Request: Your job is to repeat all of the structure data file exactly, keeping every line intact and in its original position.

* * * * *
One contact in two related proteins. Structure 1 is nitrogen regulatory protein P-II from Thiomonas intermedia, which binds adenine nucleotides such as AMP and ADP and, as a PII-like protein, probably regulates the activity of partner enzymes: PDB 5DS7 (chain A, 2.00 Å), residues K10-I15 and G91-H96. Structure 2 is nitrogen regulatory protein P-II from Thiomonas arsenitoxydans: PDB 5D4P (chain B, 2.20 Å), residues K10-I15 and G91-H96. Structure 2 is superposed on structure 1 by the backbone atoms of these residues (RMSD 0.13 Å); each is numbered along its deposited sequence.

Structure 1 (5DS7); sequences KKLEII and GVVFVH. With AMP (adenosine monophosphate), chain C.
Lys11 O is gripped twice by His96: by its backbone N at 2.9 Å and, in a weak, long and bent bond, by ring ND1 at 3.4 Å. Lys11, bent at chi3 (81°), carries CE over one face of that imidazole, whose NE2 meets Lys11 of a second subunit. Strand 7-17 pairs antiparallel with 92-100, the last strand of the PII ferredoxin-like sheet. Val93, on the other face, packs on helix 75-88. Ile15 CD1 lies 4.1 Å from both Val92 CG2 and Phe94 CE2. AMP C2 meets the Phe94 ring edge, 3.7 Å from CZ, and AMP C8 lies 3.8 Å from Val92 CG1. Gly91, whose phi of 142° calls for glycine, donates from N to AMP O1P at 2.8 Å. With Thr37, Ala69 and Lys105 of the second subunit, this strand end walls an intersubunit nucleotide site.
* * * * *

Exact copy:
One contact in two related proteins. Structure 1 is nitrogen regulatory protein P-II from Thiomonas intermedia, which binds adenine nucleotides such as AMP and ADP and, as a PII-like protein, probably regulates the activity of partner enzymes: PDB 5DS7 (chain A, 2.00 Å), residues K10-I15 and G91-H96. Structure 2 is nitrogen regulatory protein P-II from Thiomonas arsenitoxydans: PDB 5D4P (chain B, 2.20 Å), residues K10-I15 and G91-H96. Structure 2 is superposed on structure 1 by the backbone atoms of these residues (RMSD 0.13 Å); each is numbered along its deposited sequence.

Structure 1 (5DS7); sequences KKLEII and GVVFVH. With AMP (adenosine monophosphate), chain C.
Lys11 O is gripped twice by His96: by its backbone N at 2.9 Å and, in a weak, long and bent bond, by ring ND1 at 3.4 Å. Lys11, bent at chi3 (81°), carries CE over one face of that imidazole, whose NE2 meets Lys11 of a second subunit. Strand 7-17 pairs antiparallel with 92-100, the last strand of the PII ferredoxin-like sheet. Val93, on the other face, packs on helix 75-88. Ile15 CD1 lies 4.1 Å from both Val92 CG2 and Phe94 CE2. AMP C2 meets the Phe94 ring edge, 3.7 Å from CZ, and AMP C8 lies 3.8 Å from Val92 CG1. Gly91, whose phi of 142° calls for glycine, donates from N to AMP O1P at 2.8 Å. With Thr37, Ala69 and Lys105 of the second subunit, this strand end walls an intersubunit nucleotide site.